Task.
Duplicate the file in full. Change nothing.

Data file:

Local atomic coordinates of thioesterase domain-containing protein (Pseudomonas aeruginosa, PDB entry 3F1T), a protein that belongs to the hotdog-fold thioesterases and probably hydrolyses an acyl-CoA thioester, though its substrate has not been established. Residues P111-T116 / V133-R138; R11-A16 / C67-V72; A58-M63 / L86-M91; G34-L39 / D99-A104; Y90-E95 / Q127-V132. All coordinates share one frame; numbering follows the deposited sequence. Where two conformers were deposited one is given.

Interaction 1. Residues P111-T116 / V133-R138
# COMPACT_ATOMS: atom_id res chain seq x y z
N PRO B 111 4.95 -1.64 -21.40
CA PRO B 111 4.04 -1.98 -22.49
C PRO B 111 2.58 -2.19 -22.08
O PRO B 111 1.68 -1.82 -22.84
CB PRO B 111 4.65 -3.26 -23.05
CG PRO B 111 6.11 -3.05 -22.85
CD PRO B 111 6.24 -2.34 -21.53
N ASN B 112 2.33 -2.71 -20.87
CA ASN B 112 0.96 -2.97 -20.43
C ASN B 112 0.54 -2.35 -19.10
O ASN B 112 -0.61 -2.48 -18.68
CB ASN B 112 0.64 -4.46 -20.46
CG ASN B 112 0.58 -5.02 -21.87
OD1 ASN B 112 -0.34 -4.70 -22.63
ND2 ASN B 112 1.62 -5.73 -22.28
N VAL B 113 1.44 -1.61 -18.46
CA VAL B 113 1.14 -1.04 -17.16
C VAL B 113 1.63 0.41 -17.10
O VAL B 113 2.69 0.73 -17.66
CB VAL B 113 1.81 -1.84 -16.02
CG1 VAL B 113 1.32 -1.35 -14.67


Local atomic coordinates of thioesterase domain-containing protein (Pseudomonas aeruginosa, PDB entry 3F1T), a protein that belongs to the hotdog-fold thioesterases and probably hydrolyses an acyl-CoA thioester, though its substrate has not been established. Residues P111-T116 / V133-R138; R11-A16 / C67-V72; A58-M63 / L86-M91; G34-L39 / D99-A104; Y90-E95 / Q127-V132. All coordinates share one frame; numbering follows the deposited sequence. Where two conformers were deposited one is given.

Interaction 1. Residues P111-T116 / V133-R138
# COMPACT_ATOMS: atom_id res chain seq x y z
N PRO B 111 4.95 -1.64 -21.40
CA PRO B 111 4.04 -1.98 -22.49
C PRO B 111 2.58 -2.19 -22.08
O PRO B 111 1.68 -1.82 -22.84
CB PRO B 111 4.65 -3.26 -23.05
CG PRO B 111 6.11 -3.05 -22.85
CD PRO B 111 6.24 -2.34 -21.53
N ASN B 112 2.33 -2.71 -20.87
CA ASN B 112 0.96 -2.97 -20.43
C ASN B 112 0.54 -2.35 -19.10
O ASN B 112 -0.61 -2.48 -18.68
CB ASN B 112 0.64 -4.46 -20.46
CG ASN B 112 0.58 -5.02 -21.87
OD1 ASN B 112 -0.34 -4.70 -22.63
ND2 ASN B 112 1.62 -5.73 -22.28
N VAL B 113 1.44 -1.61 -18.46
CA VAL B 113 1.14 -1.04 -17.16
C VAL B 113 1.63 0.41 -17.10
O VAL B 113 2.69 0.73 -17.66
CB VAL B 113 1.81 -1.84 -16.02
CG1 VAL B 113 1.32 -1.35 -14.67